5 Ways to Get Your Non-Sales Staff Selling for Your Business
Have you ever had this experience: You are talking with an employee in a business and they help get you the information you are asking for, but at the end, you can almost see them squirm with discomfort at the thought of asking you to purchase?
Think about your own company. Have you empowered your non-sales staff in helping you sell more?
Here are 6 simple ways to get your non-sales staff adding to your revenues.
- Educate your team that selling is everyone’s job.
Too many employees have never made the connection between their role and sales for their company. Not only is it your responsibility to help them connect the dots, but you need to also help them see how increasing sales benefits everyone, creating security, opportunity, and stability for them.
So start by explaining this to your team. Share stories of how people in the company helped do just that. Celebrate the successes of non-sales staff who help generate more business. Reinforce this into the culture of your company.
- Teach your team to “recommend” or “share” their favorites.
Ever wonder why the waiter at a good restaurant share’s his favorite appetizer? After all, why should a total stranger’s opinion matter to what you order?
The answer is that it does matter. We are social beings. We care and are influenced by what other people like or do. Social psychologists call this “social proof”.
Train your team to recommend a specific product, or service, or solution to any prospect they run into in the course of business.
What’s more, when you frame selling as “recommending” or “sharing”, this dissolves the internal barriers that many non-sales people have with the very idea of sales (and the potential rejection they fear.)
- Train your team how to spot new sales opportunities.
Every team member in your company should continuously be on the look out for new sales opportunities. We call this activity, “Lead Spotting”.
What are the signals that hint at a good opportunity? What situations are you best primed to solve for a prospect? What clues indicate urgency, need, and budget?
Train your team to ask a few gentle probing questions and then make sure you have given your staff a simple process to hand these leads over to your sales team. This could be a web form they fill out, a lead card they hand to your sales staff, or an email address they send all lead possibilities to.
Train your sales staff to “close the loop” by telling the referring team member what happened with the lead they handed in, this will encourage your staff to be on the lookout for even more sales opportunities.
- Train your non-sales staff in how to appealingly and succinctly give your best scripted elevator pitch for what you do when they meet potential customers.
Don’t leave this one to chance. Left to their own, they’ll likely ramble off a mind-numbing description, our mutter an obscure 5 word description of what you do, and a great opportunity will be lost forever.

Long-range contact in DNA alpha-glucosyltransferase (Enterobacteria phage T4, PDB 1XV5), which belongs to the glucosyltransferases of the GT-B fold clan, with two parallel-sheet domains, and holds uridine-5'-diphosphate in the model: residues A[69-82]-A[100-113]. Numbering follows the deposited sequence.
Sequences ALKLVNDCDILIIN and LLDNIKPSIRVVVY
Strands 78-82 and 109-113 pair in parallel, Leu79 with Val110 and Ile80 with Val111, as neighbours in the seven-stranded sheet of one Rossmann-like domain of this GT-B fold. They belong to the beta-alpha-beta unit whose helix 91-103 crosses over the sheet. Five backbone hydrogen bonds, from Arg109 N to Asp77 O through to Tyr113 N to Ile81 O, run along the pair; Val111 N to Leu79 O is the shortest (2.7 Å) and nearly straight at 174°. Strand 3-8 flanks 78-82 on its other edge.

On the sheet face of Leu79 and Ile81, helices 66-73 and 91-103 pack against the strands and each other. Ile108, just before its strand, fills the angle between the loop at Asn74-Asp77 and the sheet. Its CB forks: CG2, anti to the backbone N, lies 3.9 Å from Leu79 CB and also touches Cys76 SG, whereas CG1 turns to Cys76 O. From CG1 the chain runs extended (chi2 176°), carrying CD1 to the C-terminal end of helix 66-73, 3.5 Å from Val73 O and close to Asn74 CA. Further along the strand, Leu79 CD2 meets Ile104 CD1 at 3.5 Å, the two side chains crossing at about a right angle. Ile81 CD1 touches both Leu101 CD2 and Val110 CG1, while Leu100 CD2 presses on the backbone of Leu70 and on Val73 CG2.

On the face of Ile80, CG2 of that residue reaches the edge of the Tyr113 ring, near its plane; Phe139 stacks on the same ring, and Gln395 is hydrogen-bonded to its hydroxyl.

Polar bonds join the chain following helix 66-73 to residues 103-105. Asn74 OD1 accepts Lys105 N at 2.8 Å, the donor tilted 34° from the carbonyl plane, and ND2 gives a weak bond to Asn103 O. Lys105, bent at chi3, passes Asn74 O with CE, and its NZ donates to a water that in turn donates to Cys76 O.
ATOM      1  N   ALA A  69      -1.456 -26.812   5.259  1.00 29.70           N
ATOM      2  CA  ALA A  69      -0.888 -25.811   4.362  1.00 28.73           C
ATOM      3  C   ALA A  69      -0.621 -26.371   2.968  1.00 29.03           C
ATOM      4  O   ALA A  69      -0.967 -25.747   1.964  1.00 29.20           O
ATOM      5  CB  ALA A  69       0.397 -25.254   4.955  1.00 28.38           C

Here is a powerful formula for an easy and effective “elevator pitch” when meeting a potential customer. Script this out and then repeatedly role play this with your team.
Formula: “You know how __[insert #1 biggest pain point of your target market that you solve]___, what we do is ___[insert your biggest solution and benefit to that pain point]___.”
Here’s an example we use at Maui Mastermind with our Business Coaching Program:
“You know how most business owners end up trapped in their business, with no time freedom and their business totally dependent on them? What we do is help business owners grow their companies and get their lives back by building a business, not a job for themselves. In fact, our average business coaching client not only grows by 32.4% per year, but she also has reduced her company’s reliance on her by over 80%.”
The most important part to this is to make sure you train your team through actual role play to use the powerful scripting your marketing team has likely already created.
- Systematize how your non-sales staff can get key customer data and feedback to other parts of your company.
Did a customer make a good suggestion for new features? Make sure this information gets to your product team.
Did your client share a big win they enjoyed based on using your service? Make sure that your sales and marketing teams hear about it. Your marketing team might have a subject for your next case study; your sales team may have a reason to ask for referrals.
All too often as companies grow information from one section of the company doesn’t flow to other areas. You need to have a process for how your team shares important customer and market feedback and data.
- Help your team learn to ask for prospects to buy.
I wanted to end with what might be the most important suggestion of all – training your team to get more comfortable and willing to ask for the sale.
This last suggestion isn’t rocket science, but it is rock solid.
Role play with your team, helping them get repetitive practice at asking for a prospect to purchase. Don’t try to teach them 10 different sales closes, rather, train them in one simple “best practice” that will work in the widest number of sales situations. And rehearse that one best practice of asking for the sale over and over and over. This way when they are scared they will fall back on the default that they have practiced so often.
For more tools to help you increase sales and reduce your business’s reliance on you, click here and access our free Scale Tool Kit. You’ll get immediate access to over a dozen training videos (15-60 minutes in length) and several of our most powerful pdf tools to grow your company. Enjoy.